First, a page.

Man gets 25 years for trying to buy military weapons for cartel

A Mexican national was sentenced to 25 years in prison for trying to buy military weapons for a Mexican drug cartel.

Story highlights

  • Group tried to buy high-powered military weapons for Mexican cartel
  • Prosecutors: Conspirators negotiated with undercover U.S. agents
  • Man gets 25 years after pleading guilty
A Mexican national who pleaded guilty to trying to buy a Stinger missile and other military weapons for a Mexican drug cartel has been sentenced to 25 years in prison, federal prosecutors said.
David Diaz-Sosa, 27, of Sinaloa, Mexico, pleaded guilty in April 2011 to four charges, U.S. Attorney for Arizona John S. Leonardo said in a statement released in Phoenix.
U.S. District Judge James A. Teilborg also Wednesday sentenced Diaz-Sosa to five years of supervised release after serving the federal prison sentence, officials said.
The Tucson office for defense attorney Marivel Cantu-Madril said she was not available for comment Thursday.
Three people were charged last year, according to an indictment unsealed in Phoenix. The government said the plot was foiled because the people the alleged conspirators were dealing with were federal undercover agents and a government informant.
"With the confiscation of a significant quantity of methamphetamine and U.S. currency, this operation not only delivered a financial blow to a Mexican drug trafficking organization, but it also prevented further cartel violence by keeping dangerous weapons out of their hands," Leonardo said in a statement.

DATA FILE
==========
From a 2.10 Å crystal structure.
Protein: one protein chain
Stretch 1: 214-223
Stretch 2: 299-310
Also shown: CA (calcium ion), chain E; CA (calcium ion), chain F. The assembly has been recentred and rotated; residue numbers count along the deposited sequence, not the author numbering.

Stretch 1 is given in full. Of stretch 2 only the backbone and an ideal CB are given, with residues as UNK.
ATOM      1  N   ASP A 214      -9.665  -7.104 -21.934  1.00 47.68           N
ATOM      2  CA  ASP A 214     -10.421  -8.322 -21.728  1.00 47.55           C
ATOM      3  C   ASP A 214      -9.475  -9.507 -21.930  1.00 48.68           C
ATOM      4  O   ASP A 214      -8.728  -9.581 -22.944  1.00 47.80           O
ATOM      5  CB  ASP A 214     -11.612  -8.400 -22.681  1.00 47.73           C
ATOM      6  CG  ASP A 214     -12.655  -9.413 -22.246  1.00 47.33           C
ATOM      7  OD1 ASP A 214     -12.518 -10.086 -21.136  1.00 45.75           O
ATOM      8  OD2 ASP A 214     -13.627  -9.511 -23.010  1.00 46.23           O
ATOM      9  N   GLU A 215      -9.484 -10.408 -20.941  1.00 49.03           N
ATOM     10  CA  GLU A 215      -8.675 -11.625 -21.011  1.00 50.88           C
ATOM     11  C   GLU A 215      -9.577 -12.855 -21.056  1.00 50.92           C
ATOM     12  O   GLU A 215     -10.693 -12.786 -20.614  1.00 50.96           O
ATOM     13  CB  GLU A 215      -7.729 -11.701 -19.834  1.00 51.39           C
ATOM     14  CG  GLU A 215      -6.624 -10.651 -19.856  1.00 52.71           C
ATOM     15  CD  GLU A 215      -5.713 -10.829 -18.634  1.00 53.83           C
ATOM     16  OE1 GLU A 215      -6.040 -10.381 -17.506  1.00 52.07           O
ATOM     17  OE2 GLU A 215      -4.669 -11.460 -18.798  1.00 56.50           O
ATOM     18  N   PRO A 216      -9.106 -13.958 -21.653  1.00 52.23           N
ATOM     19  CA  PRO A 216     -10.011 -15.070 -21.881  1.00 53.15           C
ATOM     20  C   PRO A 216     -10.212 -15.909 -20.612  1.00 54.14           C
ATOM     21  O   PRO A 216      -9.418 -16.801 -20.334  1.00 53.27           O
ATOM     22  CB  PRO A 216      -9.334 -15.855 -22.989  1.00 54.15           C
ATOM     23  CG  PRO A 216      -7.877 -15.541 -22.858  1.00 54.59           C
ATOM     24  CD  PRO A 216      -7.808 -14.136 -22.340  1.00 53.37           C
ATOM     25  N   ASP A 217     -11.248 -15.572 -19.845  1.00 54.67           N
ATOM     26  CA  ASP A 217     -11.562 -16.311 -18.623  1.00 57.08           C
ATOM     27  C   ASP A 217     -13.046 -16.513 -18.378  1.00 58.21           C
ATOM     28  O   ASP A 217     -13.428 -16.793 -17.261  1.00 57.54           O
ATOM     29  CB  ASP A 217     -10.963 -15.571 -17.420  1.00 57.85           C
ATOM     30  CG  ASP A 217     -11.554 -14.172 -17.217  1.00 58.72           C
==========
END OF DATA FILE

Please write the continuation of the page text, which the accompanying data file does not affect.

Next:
Court documents say the alleged conspirators' shopping list included: a Stinger surface-to-air-missile; a Dragon fire anti-tank weapon; a Law Rocket anti-tank weapon; and two AT-4 recoilless anti-tank guns. The indictment said the defendants were to pay with cash and illegal drugs.
According to the indictment, the conspiracy began in November 2009 with Diaz-Sosa allegedly acting as the "primary broker" in trying to buy weapons for the Sinaloa drug cartel.
The court filings said the suspects were shown weapons or fakes, but never bought actual arms.
Diaz-Sosa arranged for the delivery of 4.5 pounds of methamphetamine for a down payment, prosecutors said Wednesday. He and another associate were arrested in February 2010 when they exchanged 11 pounds of methamphetamine as a final payment.
Diaz-Sosa pleaded guilty to conspiracy to acquire and export an anti-aircraft missile; conspiracy to possess unregistered firearms and transfer firearms for use in a drug trafficking crime; conspiracy to possess with intent to distribute methamphetamine; and possession with intent to distribute methamphetamine.
In a court filing, lawyers for Diaz-Sosa said he expressed remorse and regretted putting his family through "this embarrassment."